Rue Béranger

Arrondissement 3

Numbers: 3, 5, 25-26

Renamed in 1864 under Napoleon III in honour of the song-writer Pierre-Jean de Béranger whose songs under the Bourbons had often praised the achievements of Napoleon 1, Béranger himself had lived and then died in a top floor flat at No. 5 when the road was called the Rue de Vendôme. The photograph above is of the front door to No. 5.

The name Vendôme used from about 1694 was because Philippe de Vendôme was the head of the Order of Saint John of Jerusalem that ran the nearby huge Templar Knights estate and tower.

Ironically, the 1964 renaming took place in the same year that one of the main figures with Henri Tolain behind the ‘Manifesto of 60 Working Men, Joseph Perrachon, was living at No. 3. The Manifesto was describe by Marx as ‘The first Class charter by a French working class movement on the way to becoming adult‘. Perrachon was one of those who then founded the International Workingmen’s Association.

Fierce fighting took place in the road on May 24 1871, when a barricade from Nos. 25 to 26 was finally taken by some Versaillais troops approaching it from the Boulevard du Temple.

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Rue des Martyrs

Arrondissements 9, 18

Numbers: 19, 34, 65, 79

Named because it was an old road that headed towards Montmartre village where, legend had it, St Denis, the first Paris bishop, and his followers were beheaded. It was temporarily renamed the ‘Field of rest’ road (rue du Champ-de-Repos) from 1793 to 1806 at the moment during the French Revolution when the cult of Reason was on the rise.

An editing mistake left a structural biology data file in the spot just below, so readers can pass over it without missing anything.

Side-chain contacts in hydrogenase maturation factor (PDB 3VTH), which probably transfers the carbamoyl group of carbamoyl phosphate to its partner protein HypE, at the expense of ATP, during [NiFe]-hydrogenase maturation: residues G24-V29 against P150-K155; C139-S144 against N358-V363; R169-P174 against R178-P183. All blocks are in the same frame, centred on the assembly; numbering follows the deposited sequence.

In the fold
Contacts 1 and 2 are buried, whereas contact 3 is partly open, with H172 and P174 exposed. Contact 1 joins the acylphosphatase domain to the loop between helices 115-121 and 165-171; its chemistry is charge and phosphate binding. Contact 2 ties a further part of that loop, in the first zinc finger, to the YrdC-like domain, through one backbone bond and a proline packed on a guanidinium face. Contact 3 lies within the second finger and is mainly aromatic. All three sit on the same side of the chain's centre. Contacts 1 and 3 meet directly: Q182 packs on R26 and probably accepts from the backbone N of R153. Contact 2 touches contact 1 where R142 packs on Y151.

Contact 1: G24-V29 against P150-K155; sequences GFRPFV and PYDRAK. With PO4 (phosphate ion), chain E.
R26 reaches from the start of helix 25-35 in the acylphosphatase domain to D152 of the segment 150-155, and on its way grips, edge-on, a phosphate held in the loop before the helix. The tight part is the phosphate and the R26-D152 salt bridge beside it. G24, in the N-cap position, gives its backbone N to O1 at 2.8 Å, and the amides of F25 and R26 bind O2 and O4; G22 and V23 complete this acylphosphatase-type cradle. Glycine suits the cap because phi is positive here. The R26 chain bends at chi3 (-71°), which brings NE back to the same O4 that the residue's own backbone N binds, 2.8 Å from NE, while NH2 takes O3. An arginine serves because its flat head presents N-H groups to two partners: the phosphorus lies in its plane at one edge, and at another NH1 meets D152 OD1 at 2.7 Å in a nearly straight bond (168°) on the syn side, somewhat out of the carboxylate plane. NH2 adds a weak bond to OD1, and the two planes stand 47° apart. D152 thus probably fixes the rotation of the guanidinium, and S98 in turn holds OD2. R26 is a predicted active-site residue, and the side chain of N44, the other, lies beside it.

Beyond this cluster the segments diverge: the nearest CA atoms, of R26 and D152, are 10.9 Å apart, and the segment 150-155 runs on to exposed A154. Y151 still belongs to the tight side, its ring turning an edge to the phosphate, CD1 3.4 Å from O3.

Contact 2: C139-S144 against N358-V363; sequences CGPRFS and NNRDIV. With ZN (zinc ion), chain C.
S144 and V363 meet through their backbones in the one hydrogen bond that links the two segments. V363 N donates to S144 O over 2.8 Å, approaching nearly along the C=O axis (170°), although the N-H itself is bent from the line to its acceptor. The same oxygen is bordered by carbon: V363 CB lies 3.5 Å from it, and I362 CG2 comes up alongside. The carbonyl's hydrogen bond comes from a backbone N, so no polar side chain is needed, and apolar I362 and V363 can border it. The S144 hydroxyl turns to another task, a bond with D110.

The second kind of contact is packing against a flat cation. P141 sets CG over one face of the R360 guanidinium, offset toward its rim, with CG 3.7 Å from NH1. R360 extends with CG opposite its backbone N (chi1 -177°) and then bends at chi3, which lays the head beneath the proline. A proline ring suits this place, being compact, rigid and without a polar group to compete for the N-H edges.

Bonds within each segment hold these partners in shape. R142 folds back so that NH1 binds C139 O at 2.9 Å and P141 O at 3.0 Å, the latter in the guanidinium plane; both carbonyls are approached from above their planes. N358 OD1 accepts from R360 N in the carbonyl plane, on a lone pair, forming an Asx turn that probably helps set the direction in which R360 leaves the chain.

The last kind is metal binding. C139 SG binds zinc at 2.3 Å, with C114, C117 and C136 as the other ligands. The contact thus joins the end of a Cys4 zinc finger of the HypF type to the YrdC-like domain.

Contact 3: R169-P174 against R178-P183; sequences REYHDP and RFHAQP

Béranger‘s friend, the republican Restoration deputy, Jacques-Antoine Manuel, died at No. 19 in August 1827. This was also the address where the Natanson brothers set up la Revue Blanche in 1889.

Victor Schoelcher spoke at a meeting on February 4 1879 at the Paz gym at No. 34 about education reform.

An art gallery at No. 65 was owned by the antique dealer Père Soulier that was a meeting place for Spanish artists. In 1901 Picasso bought a Douanier-Rousseau painting there that he kept throughout his life.

Picasso was also a regular at the Café du Grand Hôtel des Deux Hémisphères at No. 79, along with Appolinaire and many others. The photograph above was taken in the 1900s looking southwards towards where the road crosses the Boulevard de Clichy.

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Rue René Boulanger

Arrondissement 10

Numbers: 50, 60

A street named after a trade unionist is rare in Paris. During the Occupation René Boulanger was one of the organisers of the underground CGT. Aged 43 he was tortured to death by the Gestapo on March 7 1944. The road was renamed in his honour on December 18 1944, recalling the presence in the Rue Bondy of the Paris regional office of his union, the CGT’s white collar finance section.

Aged 20 Pierre-Jean de Béranger lived in a garret at No. 50 in 1800.

The painter Georges Seurat was born at No. 60 on December 2 1859. This was also the address of the monthly journal La Voie Communiste. This was an opposition paper within the Communist Party started in 1958 by Gérard Spitzer and Denis Berger that supported the Algerian FLN. Its publication stopped in 1965.

1815-1830

Bourbon Restoration and revolt

The 1814 Restoration of the Bourbon dynasty in the figure of Louis XVIII and his reinstatement after Waterloo saw the near disappearance of the French left. Accounts of the egalitarian ideals of the Revolution were kept alive by handfuls of teachers, defrocked priests and former revolutionaries. It was only in the late 1820s that historical studies of the French Revolution started to be published.